BuzzFeed has had an absolutely amazing run, leading up to a $50M investment by Andressen, Horowitz, the hottest VC firm in the world. However, Frédéric Filloux of Monday Note is decidedly less enthused. A key point in his open letter is below:
Fact is, quality content does exist in BuzzFeed (an example here), but in the same way as a trash can contains leftovers of good food: you must go deep to find it.
Well, trash (one assumes) is stuff no one wants. A listicle of "17 Ways the 90s Were the Best Decade" is wanted, whether you like it or not. But going beyond that, why the hate for listicles at all?
I have two theories - either it's a distaste for ads, or a distaste for the medium. To evaluate both these ideas, let me take you to a simpler time - the year is 2000, the year that the newspaper business had the highest revenue in its history, and the Pittsburgh Post Gazette (a paper with over 175k subscribers) has its 36 pages broken down in the following way:
- 10 pages of majority news (though 4 of these are reprints of stock quotes)
- 16 pages where news makes up 50% or less of the content (with the remainder being ads)
- 8 pages of classified ads
- 2 pages of comics
Perhaps that's too recent for you? How about September 10, 1914 - World War I is well underway, and here's a copy of the Times Dispatch:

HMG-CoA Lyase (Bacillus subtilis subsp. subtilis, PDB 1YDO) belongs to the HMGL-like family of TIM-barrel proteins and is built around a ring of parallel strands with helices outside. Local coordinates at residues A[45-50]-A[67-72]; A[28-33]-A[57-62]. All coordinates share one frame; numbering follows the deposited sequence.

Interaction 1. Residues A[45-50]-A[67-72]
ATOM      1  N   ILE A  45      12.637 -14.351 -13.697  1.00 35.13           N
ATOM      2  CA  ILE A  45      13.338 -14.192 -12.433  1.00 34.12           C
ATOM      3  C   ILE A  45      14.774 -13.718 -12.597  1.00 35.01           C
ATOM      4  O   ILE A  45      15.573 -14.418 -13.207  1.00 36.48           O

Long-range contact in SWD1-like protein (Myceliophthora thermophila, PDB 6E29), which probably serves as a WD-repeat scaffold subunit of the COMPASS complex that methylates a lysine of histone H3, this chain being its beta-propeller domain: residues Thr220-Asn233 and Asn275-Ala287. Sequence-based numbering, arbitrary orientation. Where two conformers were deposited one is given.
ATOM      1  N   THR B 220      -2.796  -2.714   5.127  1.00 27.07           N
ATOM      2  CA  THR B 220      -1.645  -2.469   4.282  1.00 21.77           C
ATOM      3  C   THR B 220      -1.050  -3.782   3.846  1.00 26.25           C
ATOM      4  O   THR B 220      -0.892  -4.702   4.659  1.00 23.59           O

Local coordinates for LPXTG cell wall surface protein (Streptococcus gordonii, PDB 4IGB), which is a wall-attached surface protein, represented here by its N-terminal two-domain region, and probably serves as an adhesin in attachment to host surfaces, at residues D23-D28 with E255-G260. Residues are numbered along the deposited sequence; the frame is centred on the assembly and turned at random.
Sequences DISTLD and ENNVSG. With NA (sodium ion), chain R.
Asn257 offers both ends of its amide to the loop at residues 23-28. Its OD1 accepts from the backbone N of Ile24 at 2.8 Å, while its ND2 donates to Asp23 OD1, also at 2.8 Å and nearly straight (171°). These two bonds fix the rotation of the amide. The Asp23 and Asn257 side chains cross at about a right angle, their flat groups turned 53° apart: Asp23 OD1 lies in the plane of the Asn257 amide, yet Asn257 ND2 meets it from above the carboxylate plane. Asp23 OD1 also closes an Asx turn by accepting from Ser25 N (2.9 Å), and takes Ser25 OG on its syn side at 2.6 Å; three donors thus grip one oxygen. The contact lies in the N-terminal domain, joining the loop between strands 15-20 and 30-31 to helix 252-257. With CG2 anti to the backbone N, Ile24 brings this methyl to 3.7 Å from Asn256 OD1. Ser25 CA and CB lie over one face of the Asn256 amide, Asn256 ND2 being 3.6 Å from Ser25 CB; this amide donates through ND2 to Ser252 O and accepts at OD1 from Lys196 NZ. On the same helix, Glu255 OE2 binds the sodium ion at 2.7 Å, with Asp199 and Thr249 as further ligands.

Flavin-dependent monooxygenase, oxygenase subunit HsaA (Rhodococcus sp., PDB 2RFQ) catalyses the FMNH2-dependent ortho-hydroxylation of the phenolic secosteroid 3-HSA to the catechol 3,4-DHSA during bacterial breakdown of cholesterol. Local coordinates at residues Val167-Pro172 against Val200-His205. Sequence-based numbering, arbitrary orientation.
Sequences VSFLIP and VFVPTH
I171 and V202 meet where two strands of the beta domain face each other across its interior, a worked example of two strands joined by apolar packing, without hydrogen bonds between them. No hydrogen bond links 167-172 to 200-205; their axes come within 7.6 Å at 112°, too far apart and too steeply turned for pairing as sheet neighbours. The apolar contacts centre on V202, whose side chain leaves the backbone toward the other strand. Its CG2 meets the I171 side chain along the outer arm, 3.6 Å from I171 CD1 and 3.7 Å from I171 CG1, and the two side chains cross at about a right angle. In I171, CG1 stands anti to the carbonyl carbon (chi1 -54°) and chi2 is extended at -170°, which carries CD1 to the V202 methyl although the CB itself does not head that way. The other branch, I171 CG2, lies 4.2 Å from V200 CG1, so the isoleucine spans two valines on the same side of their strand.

Of the 14 pages in the newspaper, it appears that it is made up of:
- 1 page of pure news
- 11 pages of between 40%-65% news (with the rest ads)
- 2 pages of pure ads (classified)
- Three quarter page comic strips
There's quite a bit more stuff in there that's not exactly news either - my favorite is a 100 year old native ad!
By contrast, this listicle of 26 Animals From Around the World has just 1 300x250 ad, and one native ad (at the bottom). That's practically pristine!
Is the issue the fact that Buzzfeed repackages other content and draws in users? I'm not a huge fan, but that isn't exactly the end of the world either. It's all free (e.g. the reddit content they repackage is just as free as their content is) so if you don't like it, go to the source - where hundreds of links are scattered between countless pages and make it nearly impossible to find it all.
Or perhaps the issue is that news isn't 100% of the paper at all. But that can't be the case, since news has ALWAYS been advertising funded as evidenced by the examples I listed earlier.
An interesting alternative to just bad mouthing listicles is to think about news organizations as having always been made up of two parts - the news, and the other stuff that funds the news. In newspapers, this was made up of classifieds and ads; on the web, it's listicles and ... ads. There may be variations of this equation in the future (how much time and real estate a publication can/will spend on each), but it seems highly unlikely there will be too many sites that have the former without having at least some of the latter.